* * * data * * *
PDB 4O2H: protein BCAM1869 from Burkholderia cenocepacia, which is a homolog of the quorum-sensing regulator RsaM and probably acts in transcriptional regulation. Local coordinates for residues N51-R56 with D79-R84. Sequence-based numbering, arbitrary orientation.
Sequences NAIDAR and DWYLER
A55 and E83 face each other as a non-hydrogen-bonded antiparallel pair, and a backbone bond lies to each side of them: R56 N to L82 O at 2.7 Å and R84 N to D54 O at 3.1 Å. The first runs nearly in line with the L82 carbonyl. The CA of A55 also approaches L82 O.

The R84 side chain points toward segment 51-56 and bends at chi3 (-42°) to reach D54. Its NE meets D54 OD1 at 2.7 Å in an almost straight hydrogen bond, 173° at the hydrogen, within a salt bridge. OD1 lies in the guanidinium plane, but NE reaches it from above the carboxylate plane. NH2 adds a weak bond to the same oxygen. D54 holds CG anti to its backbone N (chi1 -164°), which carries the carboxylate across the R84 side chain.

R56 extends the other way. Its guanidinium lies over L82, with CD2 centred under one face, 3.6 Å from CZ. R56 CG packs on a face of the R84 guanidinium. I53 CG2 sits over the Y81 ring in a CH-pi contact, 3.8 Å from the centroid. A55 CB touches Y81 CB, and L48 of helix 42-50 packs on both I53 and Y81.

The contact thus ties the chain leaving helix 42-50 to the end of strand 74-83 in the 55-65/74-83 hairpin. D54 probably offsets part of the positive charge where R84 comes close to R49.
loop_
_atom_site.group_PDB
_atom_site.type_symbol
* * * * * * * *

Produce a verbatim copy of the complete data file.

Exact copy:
PDB 4O2H: protein BCAM1869 from Burkholderia cenocepacia, which is a homolog of the quorum-sensing regulator RsaM and probably acts in transcriptional regulation. Local coordinates for residues N51-R56 with D79-R84. Sequence-based numbering, arbitrary orientation.
Sequences NAIDAR and DWYLER
A55 and E83 face each other as a non-hydrogen-bonded antiparallel pair, and a backbone bond lies to each side of them: R56 N to L82 O at 2.7 Å and R84 N to D54 O at 3.1 Å. The first runs nearly in line with the L82 carbonyl. The CA of A55 also approaches L82 O.

The R84 side chain points toward segment 51-56 and bends at chi3 (-42°) to reach D54. Its NE meets D54 OD1 at 2.7 Å in an almost straight hydrogen bond, 173° at the hydrogen, within a salt bridge. OD1 lies in the guanidinium plane, but NE reaches it from above the carboxylate plane. NH2 adds a weak bond to the same oxygen. D54 holds CG anti to its backbone N (chi1 -164°), which carries the carboxylate across the R84 side chain.

R56 extends the other way. Its guanidinium lies over L82, with CD2 centred under one face, 3.6 Å from CZ. R56 CG packs on a face of the R84 guanidinium. I53 CG2 sits over the Y81 ring in a CH-pi contact, 3.8 Å from the centroid. A55 CB touches Y81 CB, and L48 of helix 42-50 packs on both I53 and Y81.

The contact thus ties the chain leaving helix 42-50 to the end of strand 74-83 in the 55-65/74-83 hairpin. D54 probably offsets part of the positive charge where R84 comes close to R49.
loop_
_atom_site.group_PDB
_atom_site.type_symbol